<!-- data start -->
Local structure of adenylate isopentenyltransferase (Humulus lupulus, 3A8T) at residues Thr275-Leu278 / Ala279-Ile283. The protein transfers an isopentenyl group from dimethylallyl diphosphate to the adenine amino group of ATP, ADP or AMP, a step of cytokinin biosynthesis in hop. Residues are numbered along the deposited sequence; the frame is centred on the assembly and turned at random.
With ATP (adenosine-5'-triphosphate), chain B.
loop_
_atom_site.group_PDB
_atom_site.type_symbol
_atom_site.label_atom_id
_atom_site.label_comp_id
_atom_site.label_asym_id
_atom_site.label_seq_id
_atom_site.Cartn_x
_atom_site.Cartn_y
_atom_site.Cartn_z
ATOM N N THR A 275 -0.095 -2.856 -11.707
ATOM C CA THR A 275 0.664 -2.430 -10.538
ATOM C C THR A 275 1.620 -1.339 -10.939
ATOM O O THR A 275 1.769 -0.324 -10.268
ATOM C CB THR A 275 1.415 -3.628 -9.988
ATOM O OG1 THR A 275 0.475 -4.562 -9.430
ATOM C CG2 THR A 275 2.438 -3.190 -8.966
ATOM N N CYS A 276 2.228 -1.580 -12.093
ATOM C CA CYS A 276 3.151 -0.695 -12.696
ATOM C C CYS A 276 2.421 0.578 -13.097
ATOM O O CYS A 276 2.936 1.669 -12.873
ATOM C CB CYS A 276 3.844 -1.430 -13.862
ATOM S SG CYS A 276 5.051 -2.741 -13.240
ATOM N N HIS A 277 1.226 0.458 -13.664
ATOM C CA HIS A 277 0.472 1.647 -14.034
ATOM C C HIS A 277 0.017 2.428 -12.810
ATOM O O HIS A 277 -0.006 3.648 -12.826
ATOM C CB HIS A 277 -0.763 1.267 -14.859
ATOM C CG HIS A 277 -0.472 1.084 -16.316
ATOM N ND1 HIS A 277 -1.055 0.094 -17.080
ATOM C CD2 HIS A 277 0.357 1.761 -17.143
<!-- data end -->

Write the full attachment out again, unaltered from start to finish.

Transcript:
Local structure of adenylate isopentenyltransferase (Humulus lupulus, 3A8T) at residues Thr275-Leu278 / Ala279-Ile283. The protein transfers an isopentenyl group from dimethylallyl diphosphate to the adenine amino group of ATP, ADP or AMP, a step of cytokinin biosynthesis in hop. Residues are numbered along the deposited sequence; the frame is centred on the assembly and turned at random.
With ATP (adenosine-5'-triphosphate), chain B.
loop_
_atom_site.group_PDB
_atom_site.type_symbol
_atom_site.label_atom_id
_atom_site.label_comp_id
_atom_site.label_asym_id
_atom_site.label_seq_id
_atom_site.Cartn_x
_atom_site.Cartn_y
_atom_site.Cartn_z
ATOM N N THR A 275 -0.095 -2.856 -11.707
ATOM C CA THR A 275 0.664 -2.430 -10.538
ATOM C C THR A 275 1.620 -1.339 -10.939
ATOM O O THR A 275 1.769 -0.324 -10.268
ATOM C CB THR A 275 1.415 -3.628 -9.988
ATOM O OG1 THR A 275 0.475 -4.562 -9.430
ATOM C CG2 THR A 275 2.438 -3.190 -8.966
ATOM N N CYS A 276 2.228 -1.580 -12.093
ATOM C CA CYS A 276 3.151 -0.695 -12.696
ATOM C C CYS A 276 2.421 0.578 -13.097
ATOM O O CYS A 276 2.936 1.669 -12.873
ATOM C CB CYS A 276 3.844 -1.430 -13.862
ATOM S SG CYS A 276 5.051 -2.741 -13.240
ATOM N N HIS A 277 1.226 0.458 -13.664
ATOM C CA HIS A 277 0.472 1.647 -14.034
ATOM C C HIS A 277 0.017 2.428 -12.810
ATOM O O HIS A 277 -0.006 3.648 -12.826
ATOM C CB HIS A 277 -0.763 1.267 -14.859
ATOM C CG HIS A 277 -0.472 1.084 -16.316
ATOM N ND1 HIS A 277 -1.055 0.094 -17.080
ATOM C CD2 HIS A 277 0.357 1.761 -17.143